Hon Hai will transform into technology services company
CNA June 12, 2014, 12:00 am TWN
SHANGHAI -- Taiwan's Hon Hai Precision Industry Co., a main supplier of Apple Inc., is set to transform itself into a technology services company to meet consumer demand and has no intention of launching own-branded products.
Hon Hai, better known as Foxconn Technology Group, will provide total solutions from content creation to information management, cloud storage and data transmission, Chairman Terry Gou told reporters at the Global Device Summit, part of the Mobile Asia Expo in Shanghai.
Asked to comment on recent market rumors that Hon Hai plans to launch own-branded budget phones to take on China's popular handset maker Xiaomi Corp., Gou said his company "will not build its own brand as people have speculated" but will rather continue to manufacture products for customers based on demand.
He said Hon Hai has established multiple relationships with its customers, including a cloud server cooperation agreement signed in late April with U.S. PC vendor Hewlett Packard Co. (HP).
Under this partnership, Hon Hai will be responsible for product design and manufacturing, while HP will be in charge of sales and marketing, Gou explained.
In August 2013, U.S. projection equipment maker InFocus and FIH Mobile Ltd., a subsidiary of Hon Hai, jointly launched two smartphones in Taiwan with starting prices of NT$11,900 (US$396) and NT$13,900, respectively.
Hon Hai said it expects InFocus to become one of the top five smartphone brands in Taiwan within two years and one of the 10 best-selling brands in China within three, according to local media reports.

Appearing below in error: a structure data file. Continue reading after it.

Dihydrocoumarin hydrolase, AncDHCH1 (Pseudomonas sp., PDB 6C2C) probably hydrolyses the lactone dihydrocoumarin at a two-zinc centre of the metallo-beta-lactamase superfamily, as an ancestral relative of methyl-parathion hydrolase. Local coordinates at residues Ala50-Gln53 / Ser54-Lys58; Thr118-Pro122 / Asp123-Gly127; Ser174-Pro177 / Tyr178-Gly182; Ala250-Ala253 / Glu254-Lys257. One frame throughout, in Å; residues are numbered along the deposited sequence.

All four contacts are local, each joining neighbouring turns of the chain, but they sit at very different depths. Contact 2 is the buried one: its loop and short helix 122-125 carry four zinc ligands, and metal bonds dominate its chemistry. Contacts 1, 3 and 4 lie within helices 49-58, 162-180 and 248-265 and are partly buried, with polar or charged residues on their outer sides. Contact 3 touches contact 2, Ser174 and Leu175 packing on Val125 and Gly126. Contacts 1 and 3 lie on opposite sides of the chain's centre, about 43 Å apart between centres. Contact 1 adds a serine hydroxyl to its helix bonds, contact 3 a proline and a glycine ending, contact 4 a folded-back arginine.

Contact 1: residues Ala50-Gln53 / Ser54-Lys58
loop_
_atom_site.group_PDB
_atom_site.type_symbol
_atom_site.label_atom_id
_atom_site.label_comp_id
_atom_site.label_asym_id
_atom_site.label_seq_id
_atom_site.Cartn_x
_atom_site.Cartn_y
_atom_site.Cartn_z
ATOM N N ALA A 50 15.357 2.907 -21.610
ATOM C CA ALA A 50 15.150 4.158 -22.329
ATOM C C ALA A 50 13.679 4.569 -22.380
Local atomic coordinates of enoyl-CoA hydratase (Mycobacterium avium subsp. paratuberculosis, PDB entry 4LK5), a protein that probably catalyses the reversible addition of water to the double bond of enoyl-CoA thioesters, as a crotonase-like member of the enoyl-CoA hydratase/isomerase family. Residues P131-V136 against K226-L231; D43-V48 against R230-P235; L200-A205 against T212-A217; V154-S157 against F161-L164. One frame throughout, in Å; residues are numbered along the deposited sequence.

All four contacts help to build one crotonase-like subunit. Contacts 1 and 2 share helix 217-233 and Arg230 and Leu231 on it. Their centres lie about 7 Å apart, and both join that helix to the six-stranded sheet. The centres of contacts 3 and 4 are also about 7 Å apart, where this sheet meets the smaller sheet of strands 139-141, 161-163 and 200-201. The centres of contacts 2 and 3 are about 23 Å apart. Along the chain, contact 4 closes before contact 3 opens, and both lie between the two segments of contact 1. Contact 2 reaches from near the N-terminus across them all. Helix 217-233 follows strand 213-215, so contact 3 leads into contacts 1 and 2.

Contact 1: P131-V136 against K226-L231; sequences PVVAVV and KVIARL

Hon Hai Calls for Creation of 'Smart Society'
Gou, The founder and chairman of Taiwan's Hon Hai Precision Industry Co., urged the establishment of a "smart society" that incorporates devices with services.
Addressing the Global Device Summit as part of the Mobile Asia Expo in Shanghai, Gou said people need a smart and connected society because devices alone cannot meet people's demands.
"Devices are terminals. Cloud computing, cloud storage and transmission through the Internet have to be integrated," the executive said in his keynote presentation.
While noting that wearable devices will play an important role in areas such as health management, Gou also acknowledged that some current wearable devices have been unable to generate long-term customer engagement.
"The problem doesn't lie in the device per se, but the integration of the cloud network and the terminal. We need to have a bigger ecosystem," he said.
Gou said this need for integration also extends into other markets, for example the automotive sector, in which a number of auto manufacturers and operators have initiatives intended to drive the adoption of smart vehicles.
Such propositions will not work without a supporting "smart city" initiative that can work across products and services from different parties, the chairman added.
According to industry body GSMA's Mobile Economy Asia Pacific 2014 report, the Asia-Pacific region accounted for half of the world's 3.4 billion mobile subscribers in 2013 and will remain one of the world's fastest-growing mobile markets through 2020 and beyond.
Most of the Asia Pacific mobile subscribers are concentrated in four major markets -- China, India, Japan and Indonesia, in order of size. Together, these account for 75 percent of the region's subscribers, and more than 30 percent of the global total, according to the GSMA report.
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